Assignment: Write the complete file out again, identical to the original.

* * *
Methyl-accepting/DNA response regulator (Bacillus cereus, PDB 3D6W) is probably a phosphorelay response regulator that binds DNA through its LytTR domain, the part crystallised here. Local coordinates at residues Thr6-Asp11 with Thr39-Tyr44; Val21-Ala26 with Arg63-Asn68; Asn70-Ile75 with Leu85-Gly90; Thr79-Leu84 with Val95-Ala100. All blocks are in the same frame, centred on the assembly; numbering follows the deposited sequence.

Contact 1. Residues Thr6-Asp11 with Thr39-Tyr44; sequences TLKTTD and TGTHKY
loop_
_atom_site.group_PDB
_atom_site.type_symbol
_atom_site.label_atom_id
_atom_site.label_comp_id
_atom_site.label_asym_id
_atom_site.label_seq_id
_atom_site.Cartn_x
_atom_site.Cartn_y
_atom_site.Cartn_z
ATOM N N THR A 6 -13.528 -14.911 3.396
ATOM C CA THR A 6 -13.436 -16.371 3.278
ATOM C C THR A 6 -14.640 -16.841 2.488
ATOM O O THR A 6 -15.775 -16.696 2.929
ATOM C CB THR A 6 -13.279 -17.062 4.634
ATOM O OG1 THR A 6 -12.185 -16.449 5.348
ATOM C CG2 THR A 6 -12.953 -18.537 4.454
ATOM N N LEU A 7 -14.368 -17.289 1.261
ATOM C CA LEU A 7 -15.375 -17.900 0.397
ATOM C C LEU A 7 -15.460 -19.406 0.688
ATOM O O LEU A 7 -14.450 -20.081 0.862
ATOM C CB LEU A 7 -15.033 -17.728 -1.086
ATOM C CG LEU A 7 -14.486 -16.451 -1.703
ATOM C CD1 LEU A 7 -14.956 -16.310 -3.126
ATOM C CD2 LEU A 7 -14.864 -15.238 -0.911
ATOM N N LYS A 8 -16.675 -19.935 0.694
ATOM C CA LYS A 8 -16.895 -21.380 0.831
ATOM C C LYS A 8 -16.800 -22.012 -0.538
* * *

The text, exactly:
Methyl-accepting/DNA response regulator (Bacillus cereus, PDB 3D6W) is probably a phosphorelay response regulator that binds DNA through its LytTR domain, the part crystallised here. Local coordinates at residues Thr6-Asp11 with Thr39-Tyr44; Val21-Ala26 with Arg63-Asn68; Asn70-Ile75 with Leu85-Gly90; Thr79-Leu84 with Val95-Ala100. All blocks are in the same frame, centred on the assembly; numbering follows the deposited sequence.

Contact 1. Residues Thr6-Asp11 with Thr39-Tyr44; sequences TLKTTD and TGTHKY
loop_
_atom_site.group_PDB
_atom_site.type_symbol
_atom_site.label_atom_id
_atom_site.label_comp_id
_atom_site.label_asym_id
_atom_site.label_seq_id
_atom_site.Cartn_x
_atom_site.Cartn_y
_atom_site.Cartn_z
ATOM N N THR A 6 -13.528 -14.911 3.396
ATOM C CA THR A 6 -13.436 -16.371 3.278
ATOM C C THR A 6 -14.640 -16.841 2.488
ATOM O O THR A 6 -15.775 -16.696 2.929
ATOM C CB THR A 6 -13.279 -17.062 4.634
ATOM O OG1 THR A 6 -12.185 -16.449 5.348
ATOM C CG2 THR A 6 -12.953 -18.537 4.454
ATOM N N LEU A 7 -14.368 -17.289 1.261
ATOM C CA LEU A 7 -15.375 -17.900 0.397
ATOM C C LEU A 7 -15.460 -19.406 0.688
ATOM O O LEU A 7 -14.450 -20.081 0.862
ATOM C CB LEU A 7 -15.033 -17.728 -1.086
ATOM C CG LEU A 7 -14.486 -16.451 -1.703
ATOM C CD1 LEU A 7 -14.956 -16.310 -3.126
ATOM C CD2 LEU A 7 -14.864 -15.238 -0.911
ATOM N N LYS A 8 -16.675 -19.935 0.694
ATOM C CA LYS A 8 -16.895 -21.380 0.831
ATOM C C LYS A 8 -16.800 -22.012 -0.538